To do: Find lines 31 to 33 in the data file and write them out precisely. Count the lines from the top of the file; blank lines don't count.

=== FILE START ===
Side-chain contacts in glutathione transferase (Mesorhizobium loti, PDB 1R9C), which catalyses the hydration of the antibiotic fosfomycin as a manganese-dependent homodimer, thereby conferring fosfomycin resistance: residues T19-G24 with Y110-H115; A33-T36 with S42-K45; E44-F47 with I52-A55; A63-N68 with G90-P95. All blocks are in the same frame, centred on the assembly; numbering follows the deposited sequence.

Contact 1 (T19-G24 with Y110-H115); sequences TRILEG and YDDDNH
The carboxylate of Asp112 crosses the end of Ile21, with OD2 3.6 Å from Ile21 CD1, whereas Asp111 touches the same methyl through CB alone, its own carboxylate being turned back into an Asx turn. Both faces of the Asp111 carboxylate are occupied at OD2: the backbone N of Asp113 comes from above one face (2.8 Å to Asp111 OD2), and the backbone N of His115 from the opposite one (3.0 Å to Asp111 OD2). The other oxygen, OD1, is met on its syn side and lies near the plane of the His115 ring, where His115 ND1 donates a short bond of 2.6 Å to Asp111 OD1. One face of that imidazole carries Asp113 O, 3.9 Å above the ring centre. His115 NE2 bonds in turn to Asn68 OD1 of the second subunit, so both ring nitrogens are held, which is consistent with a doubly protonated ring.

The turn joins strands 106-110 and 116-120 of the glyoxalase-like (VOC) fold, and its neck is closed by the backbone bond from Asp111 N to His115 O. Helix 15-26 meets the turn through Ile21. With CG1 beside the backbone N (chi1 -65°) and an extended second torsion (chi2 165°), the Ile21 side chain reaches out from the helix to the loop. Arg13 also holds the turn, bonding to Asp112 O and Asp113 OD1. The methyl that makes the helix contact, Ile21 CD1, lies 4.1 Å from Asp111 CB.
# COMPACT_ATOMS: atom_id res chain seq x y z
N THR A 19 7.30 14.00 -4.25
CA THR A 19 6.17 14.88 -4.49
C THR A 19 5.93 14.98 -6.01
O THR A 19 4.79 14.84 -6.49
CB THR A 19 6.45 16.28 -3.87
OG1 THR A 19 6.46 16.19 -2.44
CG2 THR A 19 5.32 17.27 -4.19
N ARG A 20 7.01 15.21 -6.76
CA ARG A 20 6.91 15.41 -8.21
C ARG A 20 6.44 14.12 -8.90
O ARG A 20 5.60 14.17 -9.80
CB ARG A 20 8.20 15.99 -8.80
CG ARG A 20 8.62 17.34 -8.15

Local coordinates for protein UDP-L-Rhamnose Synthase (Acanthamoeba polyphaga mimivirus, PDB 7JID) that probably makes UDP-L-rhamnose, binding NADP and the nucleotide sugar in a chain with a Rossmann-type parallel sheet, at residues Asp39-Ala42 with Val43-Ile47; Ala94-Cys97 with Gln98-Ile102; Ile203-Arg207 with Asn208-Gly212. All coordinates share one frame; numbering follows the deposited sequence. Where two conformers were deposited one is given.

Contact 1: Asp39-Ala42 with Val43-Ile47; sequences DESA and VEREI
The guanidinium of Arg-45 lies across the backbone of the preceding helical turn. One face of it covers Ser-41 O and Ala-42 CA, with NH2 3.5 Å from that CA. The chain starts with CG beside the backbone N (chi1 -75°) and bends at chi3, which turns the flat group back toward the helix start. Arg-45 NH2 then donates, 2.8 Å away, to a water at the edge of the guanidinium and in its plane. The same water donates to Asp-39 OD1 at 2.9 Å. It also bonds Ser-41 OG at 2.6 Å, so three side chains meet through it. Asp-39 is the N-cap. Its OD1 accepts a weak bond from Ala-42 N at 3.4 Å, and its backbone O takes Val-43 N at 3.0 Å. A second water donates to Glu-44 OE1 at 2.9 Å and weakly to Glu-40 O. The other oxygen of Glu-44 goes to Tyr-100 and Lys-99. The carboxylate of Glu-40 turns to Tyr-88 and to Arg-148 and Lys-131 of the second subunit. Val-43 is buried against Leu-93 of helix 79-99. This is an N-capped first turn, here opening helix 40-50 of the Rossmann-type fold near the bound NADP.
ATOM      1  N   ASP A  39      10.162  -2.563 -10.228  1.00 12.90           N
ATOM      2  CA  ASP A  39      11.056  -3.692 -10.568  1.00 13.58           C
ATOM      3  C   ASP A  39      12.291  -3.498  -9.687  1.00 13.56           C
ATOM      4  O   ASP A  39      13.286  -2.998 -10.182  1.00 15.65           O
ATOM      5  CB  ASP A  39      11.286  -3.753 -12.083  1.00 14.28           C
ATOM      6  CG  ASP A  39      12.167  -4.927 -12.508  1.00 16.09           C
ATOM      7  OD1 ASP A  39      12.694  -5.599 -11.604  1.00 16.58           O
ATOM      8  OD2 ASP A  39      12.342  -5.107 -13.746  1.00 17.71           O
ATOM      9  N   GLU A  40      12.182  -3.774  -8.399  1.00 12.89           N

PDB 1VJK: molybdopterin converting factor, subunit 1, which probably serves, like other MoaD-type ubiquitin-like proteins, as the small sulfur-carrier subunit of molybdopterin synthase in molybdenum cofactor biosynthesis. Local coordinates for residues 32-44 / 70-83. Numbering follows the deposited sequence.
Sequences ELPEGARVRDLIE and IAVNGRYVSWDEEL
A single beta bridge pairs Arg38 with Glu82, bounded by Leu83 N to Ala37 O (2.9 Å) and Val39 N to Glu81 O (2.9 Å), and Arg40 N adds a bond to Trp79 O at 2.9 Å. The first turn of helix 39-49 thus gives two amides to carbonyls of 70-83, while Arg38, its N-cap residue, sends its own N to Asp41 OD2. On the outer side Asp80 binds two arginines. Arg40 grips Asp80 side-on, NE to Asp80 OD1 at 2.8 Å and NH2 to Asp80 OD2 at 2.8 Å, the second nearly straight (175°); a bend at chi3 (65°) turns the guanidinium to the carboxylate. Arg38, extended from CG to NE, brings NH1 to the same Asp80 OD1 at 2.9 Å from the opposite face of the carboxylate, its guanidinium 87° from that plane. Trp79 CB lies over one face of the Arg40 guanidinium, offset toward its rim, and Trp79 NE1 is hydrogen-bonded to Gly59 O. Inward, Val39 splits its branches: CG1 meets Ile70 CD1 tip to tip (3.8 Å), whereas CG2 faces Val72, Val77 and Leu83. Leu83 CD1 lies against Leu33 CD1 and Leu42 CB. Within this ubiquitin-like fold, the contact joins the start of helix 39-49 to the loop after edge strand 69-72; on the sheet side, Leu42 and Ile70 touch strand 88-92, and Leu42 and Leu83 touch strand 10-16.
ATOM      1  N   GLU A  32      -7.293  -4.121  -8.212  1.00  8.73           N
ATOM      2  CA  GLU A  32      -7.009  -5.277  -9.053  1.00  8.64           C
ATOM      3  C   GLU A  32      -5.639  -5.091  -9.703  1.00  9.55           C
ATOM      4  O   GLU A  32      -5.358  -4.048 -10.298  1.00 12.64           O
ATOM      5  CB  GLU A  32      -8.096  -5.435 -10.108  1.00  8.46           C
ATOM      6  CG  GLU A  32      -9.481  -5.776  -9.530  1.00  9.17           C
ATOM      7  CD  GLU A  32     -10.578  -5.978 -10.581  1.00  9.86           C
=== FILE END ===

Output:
PDB 1VJK: molybdopterin converting factor, subunit 1, which probably serves, like other MoaD-type ubiquitin-like proteins, as the small sulfur-carrier subunit of molybdopterin synthase in molybdenum cofactor biosynthesis. Local coordinates for residues 32-44 / 70-83. Numbering follows the deposited sequence.
Sequences ELPEGARVRDLIE and IAVNGRYVSWDEEL
A single beta bridge pairs Arg38 with Glu82, bounded by Leu83 N to Ala37 O (2.9 Å) and Val39 N to Glu81 O (2.9 Å), and Arg40 N adds a bond to Trp79 O at 2.9 Å. The first turn of helix 39-49 thus gives two amides to carbonyls of 70-83, while Arg38, its N-cap residue, sends its own N to Asp41 OD2. On the outer side Asp80 binds two arginines. Arg40 grips Asp80 side-on, NE to Asp80 OD1 at 2.8 Å and NH2 to Asp80 OD2 at 2.8 Å, the second nearly straight (175°); a bend at chi3 (65°) turns the guanidinium to the carboxylate. Arg38, extended from CG to NE, brings NH1 to the same Asp80 OD1 at 2.9 Å from the opposite face of the carboxylate, its guanidinium 87° from that plane. Trp79 CB lies over one face of the Arg40 guanidinium, offset toward its rim, and Trp79 NE1 is hydrogen-bonded to Gly59 O. Inward, Val39 splits its branches: CG1 meets Ile70 CD1 tip to tip (3.8 Å), whereas CG2 faces Val72, Val77 and Leu83. Leu83 CD1 lies against Leu33 CD1 and Leu42 CB. Within this ubiquitin-like fold, the contact joins the start of helix 39-49 to the loop after edge strand 69-72; on the sheet side, Leu42 and Ile70 touch strand 88-92, and Leu42 and Leu83 touch strand 10-16.